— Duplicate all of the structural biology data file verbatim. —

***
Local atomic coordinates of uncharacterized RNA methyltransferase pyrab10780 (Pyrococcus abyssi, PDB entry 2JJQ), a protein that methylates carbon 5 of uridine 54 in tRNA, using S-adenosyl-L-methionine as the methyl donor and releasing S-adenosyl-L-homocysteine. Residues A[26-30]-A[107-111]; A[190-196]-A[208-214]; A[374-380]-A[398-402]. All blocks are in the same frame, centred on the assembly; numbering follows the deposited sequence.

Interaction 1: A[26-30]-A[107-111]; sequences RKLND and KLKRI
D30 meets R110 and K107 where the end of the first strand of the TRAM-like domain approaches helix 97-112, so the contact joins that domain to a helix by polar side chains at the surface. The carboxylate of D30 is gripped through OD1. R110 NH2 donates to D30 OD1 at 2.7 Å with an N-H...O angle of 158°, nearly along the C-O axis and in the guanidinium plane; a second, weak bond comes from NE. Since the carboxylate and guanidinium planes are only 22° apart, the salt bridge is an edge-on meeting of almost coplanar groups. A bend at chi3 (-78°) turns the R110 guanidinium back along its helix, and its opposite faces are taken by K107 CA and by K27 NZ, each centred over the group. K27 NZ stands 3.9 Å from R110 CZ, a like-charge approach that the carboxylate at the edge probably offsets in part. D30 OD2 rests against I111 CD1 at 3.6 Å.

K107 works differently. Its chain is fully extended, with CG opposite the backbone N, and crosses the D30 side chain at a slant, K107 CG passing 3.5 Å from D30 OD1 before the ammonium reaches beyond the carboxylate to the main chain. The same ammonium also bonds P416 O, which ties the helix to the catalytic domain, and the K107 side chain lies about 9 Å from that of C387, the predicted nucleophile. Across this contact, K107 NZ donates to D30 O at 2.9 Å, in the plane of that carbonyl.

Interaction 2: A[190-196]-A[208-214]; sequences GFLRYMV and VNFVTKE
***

Local atomic coordinates of uncharacterized RNA methyltransferase pyrab10780 (Pyrococcus abyssi, PDB entry 2JJQ), a protein that methylates carbon 5 of uridine 54 in tRNA, using S-adenosyl-L-methionine as the methyl donor and releasing S-adenosyl-L-homocysteine. Residues A[26-30]-A[107-111]; A[190-196]-A[208-214]; A[374-380]-A[398-402]. All blocks are in the same frame, centred on the assembly; numbering follows the deposited sequence.

Interaction 1: A[26-30]-A[107-111]; sequences RKLND and KLKRI
D30 meets R110 and K107 where the end of the first strand of the TRAM-like domain approaches helix 97-112, so the contact joins that domain to a helix by polar side chains at the surface. The carboxylate of D30 is gripped through OD1. R110 NH2 donates to D30 OD1 at 2.7 Å with an N-H...O angle of 158°, nearly along the C-O axis and in the guanidinium plane; a second, weak bond comes from NE. Since the carboxylate and guanidinium planes are only 22° apart, the salt bridge is an edge-on meeting of almost coplanar groups. A bend at chi3 (-78°) turns the R110 guanidinium back along its helix, and its opposite faces are taken by K107 CA and by K27 NZ, each centred over the group. K27 NZ stands 3.9 Å from R110 CZ, a like-charge approach that the carboxylate at the edge probably offsets in part. D30 OD2 rests against I111 CD1 at 3.6 Å.

K107 works differently. Its chain is fully extended, with CG opposite the backbone N, and crosses the D30 side chain at a slant, K107 CG passing 3.5 Å from D30 OD1 before the ammonium reaches beyond the carboxylate to the main chain. The same ammonium also bonds P416 O, which ties the helix to the catalytic domain, and the K107 side chain lies about 9 Å from that of C387, the predicted nucleophile. Across this contact, K107 NZ donates to D30 O at 2.9 Å, in the plane of that carbonyl.

Interaction 2: A[190-196]-A[208-214]; sequences GFLRYMV and VNFVTKE